Is Your Credit Union Struggling with the Cost of Health Care?
The True Cost of Health Care is Being Driven Up, But Why?
If you’re wondering why health insurance is so expensive in the U.S. (and who isn’t?) some recent data sheds light on one of the big underlying causes.
Sure, there are many reasons: the insurance companies make profit, there’s a lot of cost-shifting and the system is chaotic overall.
But one big driver of high premiums and co-pays is the increasing cost of major medical care itself.
Canadian insurance company Sun Life Financial recently combed its data, and compiled a listing of the costliest medical conditions covered by its stop-loss insurance program from 2012 to 2015.
According to the company, million-dollar-plus claims increased by 25% in just one year.
It’s not surprising when you look at what things cost (with data from various sources):
Heart Transplant -- $997,000
Bypass Surgery -- $75,345
Appendectomy -- $13,910
C-Section -- $15,240
Hip Prosthesis -- $11,806
Newly-Approved Cancer Drugs -- $10,000/month (average)
As you can see, the cost of health care is ridiculous for treating serious conditions. However, healthcare costs in the U.S. are high (relative to global standards) -- and rising – for all sorts of treatments and drugs.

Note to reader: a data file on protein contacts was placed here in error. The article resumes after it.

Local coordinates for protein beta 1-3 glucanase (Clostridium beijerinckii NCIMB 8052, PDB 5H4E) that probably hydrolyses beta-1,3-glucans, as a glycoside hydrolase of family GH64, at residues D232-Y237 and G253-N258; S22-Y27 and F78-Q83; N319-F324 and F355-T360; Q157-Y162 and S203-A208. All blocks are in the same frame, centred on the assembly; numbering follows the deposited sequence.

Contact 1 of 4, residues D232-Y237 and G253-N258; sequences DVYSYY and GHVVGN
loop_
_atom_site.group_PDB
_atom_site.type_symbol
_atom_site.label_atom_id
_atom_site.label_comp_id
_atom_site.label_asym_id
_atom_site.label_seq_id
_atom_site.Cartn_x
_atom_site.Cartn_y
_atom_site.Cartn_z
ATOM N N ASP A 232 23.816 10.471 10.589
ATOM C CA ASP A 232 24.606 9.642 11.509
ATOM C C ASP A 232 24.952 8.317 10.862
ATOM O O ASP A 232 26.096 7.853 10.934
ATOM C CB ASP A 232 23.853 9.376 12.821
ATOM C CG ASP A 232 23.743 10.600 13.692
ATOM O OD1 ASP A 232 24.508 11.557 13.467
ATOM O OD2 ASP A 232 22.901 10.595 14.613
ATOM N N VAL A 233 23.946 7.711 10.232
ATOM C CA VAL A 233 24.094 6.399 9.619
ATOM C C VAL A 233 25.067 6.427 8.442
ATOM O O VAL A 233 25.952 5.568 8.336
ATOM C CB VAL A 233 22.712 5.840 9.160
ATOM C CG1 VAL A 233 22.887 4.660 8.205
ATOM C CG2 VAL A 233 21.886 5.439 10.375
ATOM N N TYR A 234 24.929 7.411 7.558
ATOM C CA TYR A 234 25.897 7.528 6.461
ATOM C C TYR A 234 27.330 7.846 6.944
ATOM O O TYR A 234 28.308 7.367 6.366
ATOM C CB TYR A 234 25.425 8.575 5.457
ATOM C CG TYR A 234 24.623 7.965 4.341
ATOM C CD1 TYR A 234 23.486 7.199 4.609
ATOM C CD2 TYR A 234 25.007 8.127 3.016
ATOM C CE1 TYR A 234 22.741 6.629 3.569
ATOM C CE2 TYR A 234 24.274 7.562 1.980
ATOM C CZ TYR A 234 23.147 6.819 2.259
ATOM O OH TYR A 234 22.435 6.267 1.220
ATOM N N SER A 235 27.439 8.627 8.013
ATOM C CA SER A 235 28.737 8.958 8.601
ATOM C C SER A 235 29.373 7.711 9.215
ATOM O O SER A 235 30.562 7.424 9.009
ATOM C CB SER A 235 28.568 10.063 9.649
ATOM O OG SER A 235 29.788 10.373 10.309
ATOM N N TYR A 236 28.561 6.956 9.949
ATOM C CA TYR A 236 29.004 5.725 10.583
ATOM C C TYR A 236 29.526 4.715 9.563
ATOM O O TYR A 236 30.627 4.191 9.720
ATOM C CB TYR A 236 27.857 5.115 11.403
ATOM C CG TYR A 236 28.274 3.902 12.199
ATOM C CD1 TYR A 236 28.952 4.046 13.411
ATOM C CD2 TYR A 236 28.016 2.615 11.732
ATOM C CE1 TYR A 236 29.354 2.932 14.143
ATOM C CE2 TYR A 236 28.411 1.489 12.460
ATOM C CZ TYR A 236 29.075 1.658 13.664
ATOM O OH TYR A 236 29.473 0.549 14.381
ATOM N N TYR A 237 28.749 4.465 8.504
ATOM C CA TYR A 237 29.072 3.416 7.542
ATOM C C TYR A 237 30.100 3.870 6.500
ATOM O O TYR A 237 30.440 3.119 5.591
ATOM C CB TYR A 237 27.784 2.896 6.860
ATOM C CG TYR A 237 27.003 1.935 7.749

There’s no easy solution to this phenomenon of rising costs. As we said up top, the system is chaotic.
While a system like Medicare can control certain costs, the typical medical intervention is covered by private insurance – which itself is paid by a combination of employer and patient.
There’s no single “cost cop” in the U.S. healthcare system. In the past, many people were unaware of what their healthcare actually costs because they had full insurance. However, this is changing.
In the evolving world of health care, costs are increasingly being shifted to the patients themselves. Rising co-pays and ever-more restrictive insurance policies are prompting Americans to become more aware of what things cost.
New technologies (such as custom apps) are helping them to get a handle on costs, and to shop around. With patients getting more involved in paying for their healthcare, (and getting more fed up with the high prices), perhaps some new pressure will be brought to bear to reduce costs.
In the meantime, patients in the U.S. will continue to pay more, and more. And more.
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